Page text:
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What is Skills Development and its Role in BBBEE?

What is Skills Development and its Role in BBBEE?

With such a long list of technical BBBEE jargon out there, it’s easy to become overwhelmed by BEE terms and phrases. That’s why we’ve developed a comprehensive guide to show you all the ins and outs of Skills Development in South Africa. When done correctly, this process can better the lives of fellow South Africans and create many benefits for your business. You could receive tax breaks and benefits, fill skills gaps within your company and contribute to the growth of the South African economy. But where do you start? Read on to find out more.

What is Skills Development?

Starting with the basics, Skills Development makes up one of the five essential elements of the BBBEE scorecard. These elements work together as part of a transformation strategy that was set up by the South African government post-apartheid. The Skills Development section of the scorecard focuses on how much a company invests in the skills training of its employees or other unemployed or disabled individuals in South Africa.

The main purpose of this training is to give previously disadvantaged groups of people an equal opportunity to education and entry into the workplace. To qualify, these groups need to be of African, Indian or Coloured descent. Additionally, skills training can create many benefits for your business too, you could receive numerous tax breaks and benefits, improve the skills of your workforce and contribute to the growth of South Africa.

What is the Skills Development Act?

All procedures and protocols of skills training stem from the Skills Development Act. Also known as Skills Development 97 of 1998, this is an act that was set up by the government to develop the skills of South Africans and incentivise employers to participate in skills training.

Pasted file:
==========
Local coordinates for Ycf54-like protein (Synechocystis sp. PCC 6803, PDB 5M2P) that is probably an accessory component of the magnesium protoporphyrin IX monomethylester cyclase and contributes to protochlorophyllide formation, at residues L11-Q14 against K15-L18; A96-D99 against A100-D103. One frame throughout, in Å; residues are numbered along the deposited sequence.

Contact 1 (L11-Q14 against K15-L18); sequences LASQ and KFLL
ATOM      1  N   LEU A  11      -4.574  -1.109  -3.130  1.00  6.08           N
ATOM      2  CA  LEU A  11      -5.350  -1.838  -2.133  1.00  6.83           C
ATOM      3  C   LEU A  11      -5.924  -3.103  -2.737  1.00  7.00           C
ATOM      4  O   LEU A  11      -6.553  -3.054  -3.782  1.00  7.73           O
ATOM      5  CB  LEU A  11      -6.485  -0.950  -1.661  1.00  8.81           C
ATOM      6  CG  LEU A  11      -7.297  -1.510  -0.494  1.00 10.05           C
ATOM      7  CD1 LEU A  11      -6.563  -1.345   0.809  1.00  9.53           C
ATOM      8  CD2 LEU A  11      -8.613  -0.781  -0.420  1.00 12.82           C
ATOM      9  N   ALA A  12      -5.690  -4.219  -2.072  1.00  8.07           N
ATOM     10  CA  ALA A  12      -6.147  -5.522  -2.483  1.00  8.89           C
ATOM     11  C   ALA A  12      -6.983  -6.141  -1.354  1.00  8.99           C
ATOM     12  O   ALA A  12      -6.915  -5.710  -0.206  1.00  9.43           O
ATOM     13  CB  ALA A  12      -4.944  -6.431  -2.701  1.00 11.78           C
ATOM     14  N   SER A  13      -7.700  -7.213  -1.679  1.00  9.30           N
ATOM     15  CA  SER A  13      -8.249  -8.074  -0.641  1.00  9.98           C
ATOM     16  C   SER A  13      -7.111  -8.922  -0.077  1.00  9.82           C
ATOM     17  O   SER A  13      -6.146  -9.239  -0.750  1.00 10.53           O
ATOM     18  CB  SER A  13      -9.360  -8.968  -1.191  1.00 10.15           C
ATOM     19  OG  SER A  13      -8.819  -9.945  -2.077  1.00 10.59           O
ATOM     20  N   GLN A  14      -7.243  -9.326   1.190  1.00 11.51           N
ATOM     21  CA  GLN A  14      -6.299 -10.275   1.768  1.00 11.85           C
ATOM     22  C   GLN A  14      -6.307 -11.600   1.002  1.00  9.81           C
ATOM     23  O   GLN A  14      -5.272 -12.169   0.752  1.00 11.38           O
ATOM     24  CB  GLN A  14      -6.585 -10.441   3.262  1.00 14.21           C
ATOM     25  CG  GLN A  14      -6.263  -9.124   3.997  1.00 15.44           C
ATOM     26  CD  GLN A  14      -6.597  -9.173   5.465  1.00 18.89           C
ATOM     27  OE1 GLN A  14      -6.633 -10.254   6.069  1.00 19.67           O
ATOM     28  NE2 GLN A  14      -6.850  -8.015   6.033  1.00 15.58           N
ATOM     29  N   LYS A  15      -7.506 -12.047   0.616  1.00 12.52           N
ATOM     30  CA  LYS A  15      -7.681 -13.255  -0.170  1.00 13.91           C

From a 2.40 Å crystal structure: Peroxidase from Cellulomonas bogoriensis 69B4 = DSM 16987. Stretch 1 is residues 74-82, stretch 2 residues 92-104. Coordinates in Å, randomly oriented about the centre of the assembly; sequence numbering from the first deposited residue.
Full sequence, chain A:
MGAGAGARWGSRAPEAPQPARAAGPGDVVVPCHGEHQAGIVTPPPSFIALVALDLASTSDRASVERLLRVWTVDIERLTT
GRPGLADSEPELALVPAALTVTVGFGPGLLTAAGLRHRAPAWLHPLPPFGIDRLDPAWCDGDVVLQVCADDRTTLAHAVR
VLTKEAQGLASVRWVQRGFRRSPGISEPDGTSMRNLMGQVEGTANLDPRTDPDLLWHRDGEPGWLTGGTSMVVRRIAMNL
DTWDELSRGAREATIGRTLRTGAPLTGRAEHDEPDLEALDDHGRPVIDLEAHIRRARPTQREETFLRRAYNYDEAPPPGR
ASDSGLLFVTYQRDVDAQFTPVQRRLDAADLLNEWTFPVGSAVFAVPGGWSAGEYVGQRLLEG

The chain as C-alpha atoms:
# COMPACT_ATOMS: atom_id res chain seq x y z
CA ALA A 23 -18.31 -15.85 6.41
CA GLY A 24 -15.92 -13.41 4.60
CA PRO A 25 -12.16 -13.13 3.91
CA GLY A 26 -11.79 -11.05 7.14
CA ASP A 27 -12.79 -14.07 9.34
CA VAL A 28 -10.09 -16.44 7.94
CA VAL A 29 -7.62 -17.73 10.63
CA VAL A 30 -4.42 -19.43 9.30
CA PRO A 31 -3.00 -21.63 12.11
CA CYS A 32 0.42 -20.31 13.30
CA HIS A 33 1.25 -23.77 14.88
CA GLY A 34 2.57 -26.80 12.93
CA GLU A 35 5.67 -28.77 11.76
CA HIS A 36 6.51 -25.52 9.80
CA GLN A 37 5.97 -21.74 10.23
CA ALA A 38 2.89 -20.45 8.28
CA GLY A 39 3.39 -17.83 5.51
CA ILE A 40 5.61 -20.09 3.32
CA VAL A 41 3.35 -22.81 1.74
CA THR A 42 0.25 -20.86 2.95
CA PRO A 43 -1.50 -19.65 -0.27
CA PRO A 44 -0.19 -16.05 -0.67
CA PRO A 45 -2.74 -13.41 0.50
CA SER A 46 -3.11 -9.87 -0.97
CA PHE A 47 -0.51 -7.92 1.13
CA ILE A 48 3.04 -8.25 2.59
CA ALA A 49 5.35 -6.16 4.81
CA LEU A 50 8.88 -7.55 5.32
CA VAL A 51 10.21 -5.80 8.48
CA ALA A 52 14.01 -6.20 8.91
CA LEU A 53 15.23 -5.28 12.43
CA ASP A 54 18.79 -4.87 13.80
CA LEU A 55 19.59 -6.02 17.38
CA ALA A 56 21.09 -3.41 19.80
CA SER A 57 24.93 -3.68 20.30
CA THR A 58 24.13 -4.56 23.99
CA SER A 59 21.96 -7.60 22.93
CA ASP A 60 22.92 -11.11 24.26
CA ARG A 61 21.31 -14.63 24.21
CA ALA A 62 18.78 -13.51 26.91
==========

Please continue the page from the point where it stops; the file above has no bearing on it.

What is the purpose of the Skills Development Act?

Digging deeper, the purpose of the act is to:

  • To give a framework for how Skills Development and workplace strategies should be executed nationally
  • To improve the lives of South Africans by giving them workplace opportunities
  • To make sure skills training strategies are integrated with the National Qualifications Framework (NQF)
  • To make sure learnership programmes lead to occupational qualifications
  • To establish the financing of skills training with a National Skills Fund (NSF) and a levy-grant scheme
  • To increase investment into education and training in the workplace and make sure there is a return on that investment
  • To improve the competitiveness and productivity of employers of South African businesses
  • To improve the delivery of services

To read the full Act click here.

What is a Skills Development Levy?

When researching further into skills training, you’ve probably heard of a Skills Development Levy. The Skills Development Act states that under certain conditions companies must pay levies for implementing training initiatives. This levy is set up to develop and improve the skills of employees in South Africa. The levy is determined by the employer’s salary bill over a 12-month period and is paid to SARS every month.

When do I need to pay a Skills Development Levy?

This skills training levy is mandatory if your business falls within specific requirements. These include companies that are registered with SARS for PAYE and have an annual payroll in excess of R500 000. This includes total salaries and wages with bonuses, commissions, etc.